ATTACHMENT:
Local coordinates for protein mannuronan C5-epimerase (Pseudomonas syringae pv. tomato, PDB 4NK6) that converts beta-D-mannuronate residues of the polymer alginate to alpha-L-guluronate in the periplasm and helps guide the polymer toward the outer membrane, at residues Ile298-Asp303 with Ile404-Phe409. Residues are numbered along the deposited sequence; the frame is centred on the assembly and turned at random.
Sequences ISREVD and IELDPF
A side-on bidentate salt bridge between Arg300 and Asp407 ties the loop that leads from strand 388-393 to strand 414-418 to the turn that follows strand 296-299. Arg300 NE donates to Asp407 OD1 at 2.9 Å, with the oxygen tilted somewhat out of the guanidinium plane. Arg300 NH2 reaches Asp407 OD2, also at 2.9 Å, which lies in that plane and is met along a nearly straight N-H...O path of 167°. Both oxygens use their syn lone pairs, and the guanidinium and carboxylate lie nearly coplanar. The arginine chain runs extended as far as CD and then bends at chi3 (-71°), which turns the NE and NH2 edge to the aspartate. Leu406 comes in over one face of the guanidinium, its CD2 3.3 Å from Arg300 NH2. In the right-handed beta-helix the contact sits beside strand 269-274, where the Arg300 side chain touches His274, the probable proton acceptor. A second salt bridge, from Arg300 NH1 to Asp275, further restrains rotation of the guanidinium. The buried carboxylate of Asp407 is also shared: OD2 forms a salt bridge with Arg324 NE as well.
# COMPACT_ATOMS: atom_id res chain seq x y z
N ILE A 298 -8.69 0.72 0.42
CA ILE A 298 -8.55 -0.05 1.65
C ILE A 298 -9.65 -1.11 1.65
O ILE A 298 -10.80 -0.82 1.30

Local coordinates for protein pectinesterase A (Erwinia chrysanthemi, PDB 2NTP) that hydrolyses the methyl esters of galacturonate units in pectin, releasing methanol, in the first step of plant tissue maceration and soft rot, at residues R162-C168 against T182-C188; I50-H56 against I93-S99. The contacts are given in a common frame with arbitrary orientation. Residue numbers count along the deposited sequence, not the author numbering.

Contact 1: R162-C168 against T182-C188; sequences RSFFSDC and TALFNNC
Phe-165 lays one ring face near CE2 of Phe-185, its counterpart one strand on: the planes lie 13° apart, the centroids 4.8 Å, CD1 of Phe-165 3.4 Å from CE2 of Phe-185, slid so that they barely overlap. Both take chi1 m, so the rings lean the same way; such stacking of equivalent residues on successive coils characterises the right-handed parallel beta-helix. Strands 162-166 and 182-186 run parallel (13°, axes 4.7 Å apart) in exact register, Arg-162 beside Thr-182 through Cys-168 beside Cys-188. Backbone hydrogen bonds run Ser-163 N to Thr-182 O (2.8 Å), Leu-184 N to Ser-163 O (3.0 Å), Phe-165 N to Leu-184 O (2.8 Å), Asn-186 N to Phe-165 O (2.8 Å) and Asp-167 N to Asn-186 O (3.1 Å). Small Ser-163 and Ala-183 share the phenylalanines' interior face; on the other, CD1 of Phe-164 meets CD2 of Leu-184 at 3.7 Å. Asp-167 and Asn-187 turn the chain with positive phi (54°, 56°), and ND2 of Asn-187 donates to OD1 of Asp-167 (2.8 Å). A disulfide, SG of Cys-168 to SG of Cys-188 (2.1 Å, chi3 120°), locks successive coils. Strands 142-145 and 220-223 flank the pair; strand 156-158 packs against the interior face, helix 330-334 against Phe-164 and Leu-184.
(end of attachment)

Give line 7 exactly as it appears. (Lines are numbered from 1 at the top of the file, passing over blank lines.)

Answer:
C ILE A 298 -9.65 -1.11 1.65